“Hollowness: that I understand. I’m starting to believe that there isn’t anything you can do to fix it. That’s what I’ve taken from the therapy sessions: the holes in your life are permanent. You have to grow around them, like tree roots around concrete; you mold yourself through the gaps.”
– Paula Hawkins, The Girl on the Train
This book has been floating around various best-seller’s lists, buzzfeed must-reads and numerous celeb endorsements for months now. The second Mindy Kaling instagrammed about it I was like “ok the queen has spoken, I must read.” (obviously very susceptible to celeb endorsements).
TGOTT is a mystery/thriller à la Gone Girl with unreliable narrators and a husband/wife conflict being the overarching theme. The book is told from the POV of 3 different women, each knowing less than the other. Buuuut, since I don’t quite trust myself to give a synopsis of this book without giving away any spoilers so please enjoy this one from goodreads.
Rachel takes the same commuter train every morning. Every day she rattles down the track, flashes past a stretch of cozy suburban homes, and stops at the signal that allows her to daily watch the same couple breakfasting on their deck. She’s even started to feel like she knows them. “Jess and Jason,” she calls them. Their life—as she sees it—is perfect. Not unlike the life she recently lost.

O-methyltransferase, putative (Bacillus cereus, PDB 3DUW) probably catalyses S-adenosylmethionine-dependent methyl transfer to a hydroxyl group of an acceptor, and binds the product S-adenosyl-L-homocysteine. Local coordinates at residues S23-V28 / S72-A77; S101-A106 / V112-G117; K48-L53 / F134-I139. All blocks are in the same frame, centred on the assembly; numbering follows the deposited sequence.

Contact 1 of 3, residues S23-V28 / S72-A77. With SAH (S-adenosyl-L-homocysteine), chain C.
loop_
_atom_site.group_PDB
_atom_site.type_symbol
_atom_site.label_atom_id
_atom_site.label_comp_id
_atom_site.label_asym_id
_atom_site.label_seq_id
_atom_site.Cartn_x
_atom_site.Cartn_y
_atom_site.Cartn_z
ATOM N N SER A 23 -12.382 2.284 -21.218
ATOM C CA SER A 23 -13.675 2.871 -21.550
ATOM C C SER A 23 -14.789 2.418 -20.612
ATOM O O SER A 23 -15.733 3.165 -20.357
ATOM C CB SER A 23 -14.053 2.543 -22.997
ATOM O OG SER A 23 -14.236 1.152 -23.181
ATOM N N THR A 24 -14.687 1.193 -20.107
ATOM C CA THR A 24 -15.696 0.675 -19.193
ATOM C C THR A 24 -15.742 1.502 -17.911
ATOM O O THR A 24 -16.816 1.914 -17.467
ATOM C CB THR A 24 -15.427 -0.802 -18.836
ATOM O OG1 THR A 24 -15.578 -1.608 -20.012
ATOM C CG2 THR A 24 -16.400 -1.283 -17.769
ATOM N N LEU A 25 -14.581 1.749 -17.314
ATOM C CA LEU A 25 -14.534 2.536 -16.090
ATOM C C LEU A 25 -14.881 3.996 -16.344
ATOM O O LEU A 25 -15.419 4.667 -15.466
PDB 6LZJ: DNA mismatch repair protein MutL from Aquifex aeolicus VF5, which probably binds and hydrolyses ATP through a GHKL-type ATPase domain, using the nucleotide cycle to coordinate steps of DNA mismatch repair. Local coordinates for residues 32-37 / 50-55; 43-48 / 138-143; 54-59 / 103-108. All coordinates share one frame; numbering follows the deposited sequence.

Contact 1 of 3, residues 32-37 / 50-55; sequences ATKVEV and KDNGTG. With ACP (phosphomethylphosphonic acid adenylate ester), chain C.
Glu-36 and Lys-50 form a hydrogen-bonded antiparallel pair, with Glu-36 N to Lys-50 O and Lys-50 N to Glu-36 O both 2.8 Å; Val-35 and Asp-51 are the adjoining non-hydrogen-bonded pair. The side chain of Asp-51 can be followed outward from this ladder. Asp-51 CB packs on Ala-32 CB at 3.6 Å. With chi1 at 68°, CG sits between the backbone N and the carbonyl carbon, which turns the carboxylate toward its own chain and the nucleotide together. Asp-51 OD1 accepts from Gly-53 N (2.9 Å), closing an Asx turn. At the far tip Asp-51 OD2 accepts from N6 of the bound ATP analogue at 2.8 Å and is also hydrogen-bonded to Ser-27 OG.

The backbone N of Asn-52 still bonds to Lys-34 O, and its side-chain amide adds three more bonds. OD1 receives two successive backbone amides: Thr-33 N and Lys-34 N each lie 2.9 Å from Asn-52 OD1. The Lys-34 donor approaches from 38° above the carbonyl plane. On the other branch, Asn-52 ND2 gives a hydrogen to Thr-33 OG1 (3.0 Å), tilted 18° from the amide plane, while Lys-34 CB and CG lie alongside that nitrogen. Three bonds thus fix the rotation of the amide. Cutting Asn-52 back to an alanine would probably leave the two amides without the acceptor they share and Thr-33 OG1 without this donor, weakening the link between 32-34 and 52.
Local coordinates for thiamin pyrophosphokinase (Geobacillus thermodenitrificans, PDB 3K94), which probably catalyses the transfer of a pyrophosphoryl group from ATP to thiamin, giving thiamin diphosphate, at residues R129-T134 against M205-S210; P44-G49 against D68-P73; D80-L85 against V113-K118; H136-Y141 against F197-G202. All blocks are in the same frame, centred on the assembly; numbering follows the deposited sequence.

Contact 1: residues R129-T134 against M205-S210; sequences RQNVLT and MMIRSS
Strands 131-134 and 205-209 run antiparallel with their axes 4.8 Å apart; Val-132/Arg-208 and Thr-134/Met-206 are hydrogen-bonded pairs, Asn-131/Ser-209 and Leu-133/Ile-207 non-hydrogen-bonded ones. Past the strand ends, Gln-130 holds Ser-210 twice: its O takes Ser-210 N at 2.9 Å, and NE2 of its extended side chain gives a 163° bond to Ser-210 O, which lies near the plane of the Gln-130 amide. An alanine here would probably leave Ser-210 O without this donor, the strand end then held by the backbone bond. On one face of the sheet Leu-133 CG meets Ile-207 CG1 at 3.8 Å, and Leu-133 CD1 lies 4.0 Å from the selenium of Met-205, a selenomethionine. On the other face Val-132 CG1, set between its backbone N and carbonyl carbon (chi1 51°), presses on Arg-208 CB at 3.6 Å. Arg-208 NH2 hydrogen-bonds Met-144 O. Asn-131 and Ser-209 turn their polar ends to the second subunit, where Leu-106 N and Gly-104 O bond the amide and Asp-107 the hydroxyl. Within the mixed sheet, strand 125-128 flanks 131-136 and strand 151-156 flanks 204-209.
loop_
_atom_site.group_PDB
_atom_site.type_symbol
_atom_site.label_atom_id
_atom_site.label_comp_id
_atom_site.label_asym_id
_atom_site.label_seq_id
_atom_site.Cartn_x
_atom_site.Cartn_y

And then she sees something shocking. It’s only a minute until the train moves on, but it’s enough. Now everything’s changed. Unable to keep it to herself, Rachel offers what she knows to the police, and becomes inextricably entwined in what happens next, as well as in the lives of everyone involved. Has she done more harm than good?
Now, initially when I picked up this book I was 1
00% sure that Paula Hawkins was inspired solely by this Gossip Girl gif when writing TGOTT so we OBVIOUSLY know she’s #teamserena.
Putting my insight into Paula Hawkins inspirations aside, I was impressed with this book. Did it rock my world? Blow my mind? Eviscerate everything I knew about suspenseful literature? Probably not. But I did think it was a great, fun read. I would recommend it. It’s summer, perfect time to pick up a book that is a fast, interesting read. It’s not a difficult book to get through and the unreliable narration is SUPER FUN. It will have you like…
… until the very end.
Who has read The Girl on the Train? What’d you think?